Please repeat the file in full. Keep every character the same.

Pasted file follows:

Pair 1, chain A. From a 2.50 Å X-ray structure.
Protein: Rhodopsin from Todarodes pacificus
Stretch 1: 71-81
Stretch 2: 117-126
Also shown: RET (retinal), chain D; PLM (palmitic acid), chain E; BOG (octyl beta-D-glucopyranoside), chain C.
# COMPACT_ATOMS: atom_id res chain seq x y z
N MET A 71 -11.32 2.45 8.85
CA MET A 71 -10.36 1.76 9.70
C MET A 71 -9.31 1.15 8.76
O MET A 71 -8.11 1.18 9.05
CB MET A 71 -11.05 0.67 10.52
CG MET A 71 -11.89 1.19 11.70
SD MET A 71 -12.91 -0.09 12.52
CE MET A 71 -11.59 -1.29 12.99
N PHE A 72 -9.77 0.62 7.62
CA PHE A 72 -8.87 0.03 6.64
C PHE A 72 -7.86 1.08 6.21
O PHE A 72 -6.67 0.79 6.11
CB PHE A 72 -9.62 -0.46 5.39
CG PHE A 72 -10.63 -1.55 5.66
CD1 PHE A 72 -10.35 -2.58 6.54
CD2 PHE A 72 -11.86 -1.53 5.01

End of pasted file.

Pair 1, chain A. From a 2.50 Å X-ray structure.
Protein: Rhodopsin from Todarodes pacificus
Stretch 1: 71-81
Stretch 2: 117-126
Also shown: RET (retinal), chain D; PLM (palmitic acid), chain E; BOG (octyl beta-D-glucopyranoside), chain C.
# COMPACT_ATOMS: atom_id res chain seq x y z
N MET A 71 -11.32 2.45 8.85
CA MET A 71 -10.36 1.76 9.70
C MET A 71 -9.31 1.15 8.76
O MET A 71 -8.11 1.18 9.05
CB MET A 71 -11.05 0.67 10.52
CG MET A 71 -11.89 1.19 11.70
SD MET A 71 -12.91 -0.09 12.52
CE MET A 71 -11.59 -1.29 12.99
N PHE A 72 -9.77 0.62 7.62
CA PHE A 72 -8.87 0.03 6.64
C PHE A 72 -7.86 1.08 6.21
O PHE A 72 -6.67 0.79 6.11
CB PHE A 72 -9.62 -0.46 5.39
CG PHE A 72 -10.63 -1.55 5.66
CD1 PHE A 72 -10.35 -2.58 6.54
CD2 PHE A 72 -11.86 -1.53 5.01